Lotsa Rock”Roll, some boppers anyway too !

CHARLIE GRACIE (rn Graci) was a precursor of Rock’n ‘Roll as early as 1951.

He then cut for the Cadillac label (# 141) a fine R&B tinged hillbilly boogie : « Boogie Boogie Blues ». As planned it’s a R&B rocker, fine guitar, vocal OK (Gracie was only 15!), even a good sax solo.

The second offering (same era), « Wildwood Boogie » was published by 20th Century Fox # 5035. Same pattern for this stop-and-go rocker.

Being an excellent guitarist, he played live a tremendous « Guitar Boogie » in 1987.

Finally he paid homage to Eddie Cochran with « I’m allright ».
Some 6 yeas later, he turned pop-rock on Cameo wih « Butterfly », or « 99 Ways » and hit it big. He didn’t although completely ceased Rock’n’Rolling, as heard on live gigs released in UK, eg. on Rollercoaster.

Way up North with RAY TAYLOR and his Alabama Pals for the brilliant « Connie Lou » on the Clix 802 label. His son backs him on drums. Urgent vocal, great, great guitar. The reverse side « My Harmtrack Baby » is equally good at least.

Several years later he turned modern Country, as heard in this « Another Yesterday » on the Voice of Country label (# 107).

Let’s turn back the years. On Clix 801, he had released the fine « Clocking My Card », very bluegrass styled with its mandolin backing all through.

Now we go on the West Coast for an artist who did not seem his career seriously ; he had a great hillbilly voice and the finest musicians team in town (L.A.) GENE O’QUIN missed the train to stardom, being more interested with horses than his own music. Nevertheless he left behind him some of the best ever boppers ever cut and released in the early ’50s by Capitol Records. Heres he is with the funny « I Specialize In Love » (# 2715), circa 1951-52. Excellent backing, steel to the fore.

And now we’re entering the Rock’n’Roll field with another Gene, the Screaming End, born in Norfolk, Va. GENE VINCENT found national success in 1956-57, then he relocated in Texas where he was immensely popular. Here backed by a very young (17 years old at the time, 1958) Ronnie Dawson on lead guitar, he belts out « Hey Mama » (only available until recently on an acetate record), which became the same year a regular « Say Mama », one of his signature songs on Capitol 4105 in December 1958.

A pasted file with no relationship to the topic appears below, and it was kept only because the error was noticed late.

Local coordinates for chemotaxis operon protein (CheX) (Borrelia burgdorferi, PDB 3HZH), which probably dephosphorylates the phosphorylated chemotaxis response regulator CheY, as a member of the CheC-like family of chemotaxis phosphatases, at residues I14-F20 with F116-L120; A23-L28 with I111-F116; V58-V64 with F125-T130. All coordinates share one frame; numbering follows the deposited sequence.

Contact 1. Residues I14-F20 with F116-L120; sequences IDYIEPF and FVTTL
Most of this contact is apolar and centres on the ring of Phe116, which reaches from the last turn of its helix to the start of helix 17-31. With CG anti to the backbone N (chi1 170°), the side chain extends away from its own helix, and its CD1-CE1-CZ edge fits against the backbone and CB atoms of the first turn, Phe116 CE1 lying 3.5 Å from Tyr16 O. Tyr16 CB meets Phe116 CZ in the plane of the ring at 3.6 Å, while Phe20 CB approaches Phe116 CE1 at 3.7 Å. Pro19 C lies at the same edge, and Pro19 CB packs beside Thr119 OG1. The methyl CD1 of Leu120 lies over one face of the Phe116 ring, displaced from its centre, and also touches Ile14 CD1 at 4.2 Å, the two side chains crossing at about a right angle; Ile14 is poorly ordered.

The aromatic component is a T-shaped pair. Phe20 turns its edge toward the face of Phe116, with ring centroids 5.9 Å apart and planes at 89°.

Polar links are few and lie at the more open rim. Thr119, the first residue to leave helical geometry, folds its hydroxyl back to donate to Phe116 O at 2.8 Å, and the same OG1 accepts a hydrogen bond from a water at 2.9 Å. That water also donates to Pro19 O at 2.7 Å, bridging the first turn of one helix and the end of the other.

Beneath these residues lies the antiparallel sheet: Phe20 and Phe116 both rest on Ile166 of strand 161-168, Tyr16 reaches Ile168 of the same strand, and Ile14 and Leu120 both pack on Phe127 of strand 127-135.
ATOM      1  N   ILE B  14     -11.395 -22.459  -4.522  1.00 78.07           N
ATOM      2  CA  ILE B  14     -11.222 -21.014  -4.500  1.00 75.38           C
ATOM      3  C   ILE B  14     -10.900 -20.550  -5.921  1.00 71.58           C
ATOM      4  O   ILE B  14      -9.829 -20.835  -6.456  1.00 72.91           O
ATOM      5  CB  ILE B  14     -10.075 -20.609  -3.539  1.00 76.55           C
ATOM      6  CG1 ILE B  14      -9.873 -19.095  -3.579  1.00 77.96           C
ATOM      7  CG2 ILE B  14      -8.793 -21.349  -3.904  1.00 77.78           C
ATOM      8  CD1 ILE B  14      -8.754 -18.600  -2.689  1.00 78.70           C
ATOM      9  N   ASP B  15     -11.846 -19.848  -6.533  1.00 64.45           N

The following extract is a transcription of a show he gave in San Francisco in 1971, backed by the Commander Cody Band. Enjoy his rough voice ! Here is a pot-pourri of covers of Chuck Berry, Little Richard and of course Gene’s songs!

RONNIE DAWSON from Dallas had a great career, even with pseudonyms. I chose the great rocker « Rock The Blues Tonight », issued 1982 on Demon (« Monkey Beat »).

And Dawson is for the last two tracks of this selection, cut live in Lyon, France, in November.1991.
First the great rocker (the original was released by Champion Jack Dupree), backed by the Dutch group the Sneat Sniffers (note the prodigious 15-years old lead guitarist, and the good work of both the bassman and the dummer) « Shim Sham Shimmy ».

For a change, we got the old Sam Nichols tune « Who Put The Cat Out (When Papa Was Out Of Town )», sung bluesy style. Very nice lead guitar, before Dawson takes his own solo. Good Lord!

Sources: Ronnie Dawson live (personal collection); Ray Taylor’s “Voice Of Country” 45rpm from Armadillo Killer archives; Gene Vincent’s “Hey Mama” from Internet, as Ray Taylor’s Clix 801; more of Gene Vincent (SF gig) from Internet; Gene O’Quin from my collection; Ray Taylor’s Clix sides from my collection; Charlie Gracie tracks from Internet. Enjoy all the tracks and your comments are welcome!